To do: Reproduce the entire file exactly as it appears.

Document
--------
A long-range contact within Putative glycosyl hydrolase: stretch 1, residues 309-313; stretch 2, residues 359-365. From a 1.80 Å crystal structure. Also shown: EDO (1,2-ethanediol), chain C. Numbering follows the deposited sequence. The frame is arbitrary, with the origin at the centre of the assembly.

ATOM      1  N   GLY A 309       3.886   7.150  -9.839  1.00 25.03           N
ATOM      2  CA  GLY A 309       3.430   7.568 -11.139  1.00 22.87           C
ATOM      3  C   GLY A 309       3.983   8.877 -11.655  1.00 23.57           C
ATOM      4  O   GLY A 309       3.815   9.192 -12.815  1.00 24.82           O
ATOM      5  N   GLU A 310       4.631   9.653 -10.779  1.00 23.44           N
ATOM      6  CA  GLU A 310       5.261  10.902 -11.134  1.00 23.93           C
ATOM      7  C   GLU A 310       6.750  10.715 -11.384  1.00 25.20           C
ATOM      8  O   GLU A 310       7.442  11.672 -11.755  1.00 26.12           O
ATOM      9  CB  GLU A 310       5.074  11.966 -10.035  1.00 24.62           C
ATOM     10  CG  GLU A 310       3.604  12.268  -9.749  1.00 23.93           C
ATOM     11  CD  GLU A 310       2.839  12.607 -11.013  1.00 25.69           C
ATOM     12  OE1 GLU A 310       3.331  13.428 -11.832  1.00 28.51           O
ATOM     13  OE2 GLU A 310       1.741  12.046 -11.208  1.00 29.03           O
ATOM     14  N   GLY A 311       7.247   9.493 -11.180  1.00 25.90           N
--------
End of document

A long-range contact within Putative glycosyl hydrolase: stretch 1, residues 309-313; stretch 2, residues 359-365. From a 1.80 Å crystal structure. Also shown: EDO (1,2-ethanediol), chain C. Numbering follows the deposited sequence. The frame is arbitrary, with the origin at the centre of the assembly.

ATOM      1  N   GLY A 309       3.886   7.150  -9.839  1.00 25.03           N
ATOM      2  CA  GLY A 309       3.430   7.568 -11.139  1.00 22.87           C
ATOM      3  C   GLY A 309       3.983   8.877 -11.655  1.00 23.57           C
ATOM      4  O   GLY A 309       3.815   9.192 -12.815  1.00 24.82           O
ATOM      5  N   GLU A 310       4.631   9.653 -10.779  1.00 23.44           N
ATOM      6  CA  GLU A 310       5.261  10.902 -11.134  1.00 23.93           C
ATOM      7  C   GLU A 310       6.750  10.715 -11.384  1.00 25.20           C
ATOM      8  O   GLU A 310       7.442  11.672 -11.755  1.00 26.12           O
ATOM      9  CB  GLU A 310       5.074  11.966 -10.035  1.00 24.62           C
ATOM     10  CG  GLU A 310       3.604  12.268  -9.749  1.00 23.93           C
ATOM     11  CD  GLU A 310       2.839  12.607 -11.013  1.00 25.69           C
ATOM     12  OE1 GLU A 310       3.331  13.428 -11.832  1.00 28.51           O
ATOM     13  OE2 GLU A 310       1.741  12.046 -11.208  1.00 29.03           O
ATOM     14  N   GLY A 311       7.247   9.493 -11.180  1.00 25.90           N